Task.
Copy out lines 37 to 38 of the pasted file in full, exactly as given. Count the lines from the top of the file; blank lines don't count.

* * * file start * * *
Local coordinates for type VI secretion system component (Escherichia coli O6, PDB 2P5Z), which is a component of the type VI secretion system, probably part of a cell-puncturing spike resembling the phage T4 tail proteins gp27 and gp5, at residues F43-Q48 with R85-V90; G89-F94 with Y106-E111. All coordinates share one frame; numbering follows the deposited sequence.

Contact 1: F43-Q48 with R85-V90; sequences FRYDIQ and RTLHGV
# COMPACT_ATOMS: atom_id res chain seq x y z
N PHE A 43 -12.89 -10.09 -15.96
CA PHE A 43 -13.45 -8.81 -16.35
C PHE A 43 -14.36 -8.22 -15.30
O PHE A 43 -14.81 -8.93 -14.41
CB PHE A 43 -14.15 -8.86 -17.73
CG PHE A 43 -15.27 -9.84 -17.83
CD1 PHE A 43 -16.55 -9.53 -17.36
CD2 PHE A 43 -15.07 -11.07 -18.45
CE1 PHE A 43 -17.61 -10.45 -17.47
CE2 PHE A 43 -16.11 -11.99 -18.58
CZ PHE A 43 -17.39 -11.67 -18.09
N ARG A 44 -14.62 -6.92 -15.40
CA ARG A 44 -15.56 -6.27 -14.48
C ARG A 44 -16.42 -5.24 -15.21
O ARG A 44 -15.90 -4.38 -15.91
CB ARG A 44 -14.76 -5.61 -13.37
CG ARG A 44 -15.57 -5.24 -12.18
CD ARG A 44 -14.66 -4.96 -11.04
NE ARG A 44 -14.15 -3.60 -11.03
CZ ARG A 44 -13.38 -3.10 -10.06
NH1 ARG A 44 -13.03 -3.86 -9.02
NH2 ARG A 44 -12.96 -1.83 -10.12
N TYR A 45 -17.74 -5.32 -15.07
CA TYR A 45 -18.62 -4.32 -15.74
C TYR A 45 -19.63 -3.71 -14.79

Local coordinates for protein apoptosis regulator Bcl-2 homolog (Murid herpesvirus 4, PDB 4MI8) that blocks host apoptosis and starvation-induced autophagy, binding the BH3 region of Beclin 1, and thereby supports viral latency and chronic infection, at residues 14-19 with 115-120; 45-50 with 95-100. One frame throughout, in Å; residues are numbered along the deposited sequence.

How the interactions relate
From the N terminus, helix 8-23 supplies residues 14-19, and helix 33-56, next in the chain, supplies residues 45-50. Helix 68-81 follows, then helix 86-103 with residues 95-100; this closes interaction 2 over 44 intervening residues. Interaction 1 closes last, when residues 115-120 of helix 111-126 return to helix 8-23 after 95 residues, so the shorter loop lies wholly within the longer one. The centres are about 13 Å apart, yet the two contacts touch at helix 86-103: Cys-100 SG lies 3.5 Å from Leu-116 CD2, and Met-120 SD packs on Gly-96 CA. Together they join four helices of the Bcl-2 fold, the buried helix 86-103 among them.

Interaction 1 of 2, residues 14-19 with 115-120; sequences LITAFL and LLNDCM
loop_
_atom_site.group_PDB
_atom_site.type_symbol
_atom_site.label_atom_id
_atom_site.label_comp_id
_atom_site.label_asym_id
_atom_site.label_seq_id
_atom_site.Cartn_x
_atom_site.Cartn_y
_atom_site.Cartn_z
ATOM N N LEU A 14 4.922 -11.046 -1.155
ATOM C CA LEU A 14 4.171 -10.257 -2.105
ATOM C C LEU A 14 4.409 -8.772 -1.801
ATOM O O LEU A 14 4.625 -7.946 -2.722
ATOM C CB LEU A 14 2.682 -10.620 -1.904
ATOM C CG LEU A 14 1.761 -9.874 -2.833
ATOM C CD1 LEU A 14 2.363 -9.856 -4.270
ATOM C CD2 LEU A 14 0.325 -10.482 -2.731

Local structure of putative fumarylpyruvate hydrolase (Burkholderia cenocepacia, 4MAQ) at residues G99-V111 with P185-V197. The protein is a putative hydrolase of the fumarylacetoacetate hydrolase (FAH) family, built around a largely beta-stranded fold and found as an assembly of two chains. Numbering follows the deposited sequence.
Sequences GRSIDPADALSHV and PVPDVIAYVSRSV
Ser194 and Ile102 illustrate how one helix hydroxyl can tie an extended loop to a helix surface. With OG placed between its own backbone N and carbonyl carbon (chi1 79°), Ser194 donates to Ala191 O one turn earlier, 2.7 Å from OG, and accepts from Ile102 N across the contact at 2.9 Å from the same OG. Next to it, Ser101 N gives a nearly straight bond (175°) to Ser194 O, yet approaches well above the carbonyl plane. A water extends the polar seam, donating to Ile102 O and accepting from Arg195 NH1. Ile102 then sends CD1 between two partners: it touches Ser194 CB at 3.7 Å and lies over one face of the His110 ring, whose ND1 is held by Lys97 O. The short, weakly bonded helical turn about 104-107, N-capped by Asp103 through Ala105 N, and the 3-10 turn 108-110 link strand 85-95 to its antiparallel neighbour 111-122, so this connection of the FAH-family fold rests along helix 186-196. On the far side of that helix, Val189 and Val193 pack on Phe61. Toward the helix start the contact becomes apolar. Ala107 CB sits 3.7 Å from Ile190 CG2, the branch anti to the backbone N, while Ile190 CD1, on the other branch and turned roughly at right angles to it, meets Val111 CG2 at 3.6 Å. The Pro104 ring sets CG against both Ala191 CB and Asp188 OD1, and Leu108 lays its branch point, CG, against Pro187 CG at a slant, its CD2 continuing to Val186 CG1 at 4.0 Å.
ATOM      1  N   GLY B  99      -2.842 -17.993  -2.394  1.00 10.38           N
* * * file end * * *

_atom_site.label_comp_id
_atom_site.label_asym_id